As part of ArchDaily's coverage of the 2016 Venice Biennale, we are presenting a series of articles written by the curators of the exhibitions and installations on show.
In response to Alejandro Aravena’s Biennale theme “Reporting from the Front” the UAE National Pavilion, commissioned by the Salama bint Hamdan Al Nahyan Foundation, and supported by the UAE Ministry of Culture and Knowledge Development, has chosen as its main theme the transformation of the UAE National house, also known as Sha’abi, or People’s house – a housing program that was introduced in the UAE in the early 1970s to house what was then a fairly transient population.
One of the most significant aspects of the Sha’abi house is its transformative capability. People moved in and over the years modified this particular model by adding rooms, decorative elements, changing color schemes and doorways, as well as extensive landscaping. The extent of change varied from one city to the next, one neighborhood to the next. Yet the main idea remained, an architecture that people were able to personalize to their needs. As a result it became an expression of their culture and lifestyle. Indeed the specific way in which these houses were designed allowed for such an accretive change. The design was based on modular elements, pre-fabricated in many instances, and was a sort of blank slate upon which people could project their aspirations – whether they were functional or aesthetic. The result is an environment that is both functionally responsive and visually interesting because it has resulted in architectural variety. The specific geometry of these houses thus allowed for such changes to take place. In such a way both ‘beauty’ in a very broad sense as well as the social aspect of these houses is being addressed, thus resonating with the overarching Biennale theme that looks at how the built environment can enhance the quality of life for its inhabitants. Our ‘front’ is the UAE’s early generation urban housing landscape.
This is a research-based exhibition rather than one where the focus is on the architectural object per se. Accordingly our aim was to document and map the Sha’abi house. This entailed an historic component (establishing a base line of sorts) as well as looking at various scales — ranging from the city/neighborhood to the house. At each of these a variety of display modes were used: drawings, models, video and photographs as well as analytical diagrams. Right from the outset the decision was made that this will not be a strictly historical investigation, nor a nostalgic rumination on “the good old days.” Instead the highlight is the present and the portrayal of the Sha’abiya neighborhoods as an ongoing living testimony about the resilience of the Emirati people and the extent to which the house, with all of its shortcoming, still plays a vital and important role.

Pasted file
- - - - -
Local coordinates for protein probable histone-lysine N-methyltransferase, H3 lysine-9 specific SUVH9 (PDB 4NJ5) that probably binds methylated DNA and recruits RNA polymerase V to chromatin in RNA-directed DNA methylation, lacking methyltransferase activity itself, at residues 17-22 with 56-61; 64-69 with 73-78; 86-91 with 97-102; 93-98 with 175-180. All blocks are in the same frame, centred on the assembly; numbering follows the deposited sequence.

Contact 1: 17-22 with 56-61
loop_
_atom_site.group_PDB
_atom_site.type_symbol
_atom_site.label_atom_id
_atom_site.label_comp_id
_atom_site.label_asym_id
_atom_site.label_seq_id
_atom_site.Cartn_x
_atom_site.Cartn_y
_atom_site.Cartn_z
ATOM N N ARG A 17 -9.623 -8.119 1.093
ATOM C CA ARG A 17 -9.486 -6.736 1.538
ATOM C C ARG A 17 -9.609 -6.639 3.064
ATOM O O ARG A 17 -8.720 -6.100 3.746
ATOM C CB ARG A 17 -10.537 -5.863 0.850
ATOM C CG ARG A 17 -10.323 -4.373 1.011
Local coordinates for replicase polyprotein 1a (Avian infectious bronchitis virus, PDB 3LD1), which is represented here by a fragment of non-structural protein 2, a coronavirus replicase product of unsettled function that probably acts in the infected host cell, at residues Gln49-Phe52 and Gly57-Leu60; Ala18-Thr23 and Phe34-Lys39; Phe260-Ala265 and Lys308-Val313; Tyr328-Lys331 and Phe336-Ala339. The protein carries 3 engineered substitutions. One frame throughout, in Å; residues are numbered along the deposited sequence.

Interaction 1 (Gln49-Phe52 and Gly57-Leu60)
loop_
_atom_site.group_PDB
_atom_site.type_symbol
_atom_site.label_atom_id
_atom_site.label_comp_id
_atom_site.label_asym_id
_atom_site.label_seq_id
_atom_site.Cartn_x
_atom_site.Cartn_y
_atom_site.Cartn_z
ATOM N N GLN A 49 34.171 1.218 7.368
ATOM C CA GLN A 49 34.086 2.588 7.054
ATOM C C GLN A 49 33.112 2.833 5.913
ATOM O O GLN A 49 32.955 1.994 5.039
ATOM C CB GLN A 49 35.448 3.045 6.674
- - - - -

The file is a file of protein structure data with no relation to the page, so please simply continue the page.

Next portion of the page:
With respect to the actual design of the pavilion the aim is to move away from traditional representational depictions. Instead the concept is derived from the theme itself, implying a universal concern (adaptable housing) by which the pavilion seeks to position itself squarely within contemporary architectural debates. Representational issues are not completely ignored however. We would like to evoke the notion of “home” since the theme deals with domestic concerns. To achieve this we looked at the geometry of the house both from an architectural and urban perspective. The notion of transformation, which is the degree to which the house changed over time, formed an integral part in developing the concept. These transformations comprise changes that took place within a modernist plan through the accretion of elements over time as noted. The pavilion itself is placed within an existing historic structure (the Arsenale, Sale d’Armi), and the intervention is seen as a delicate installation inserted within this solid context. Resultant spaces should remind viewers of a home as they are intimate and small in scale suggesting rooms in a house. Furthermore the choice of materials – steel columns, beams, panels, and metallic mesh screens – echo the existing iron columns in the space and contrast with the exposed brick wall. The pavilion is thus a contextual response to its surrounding.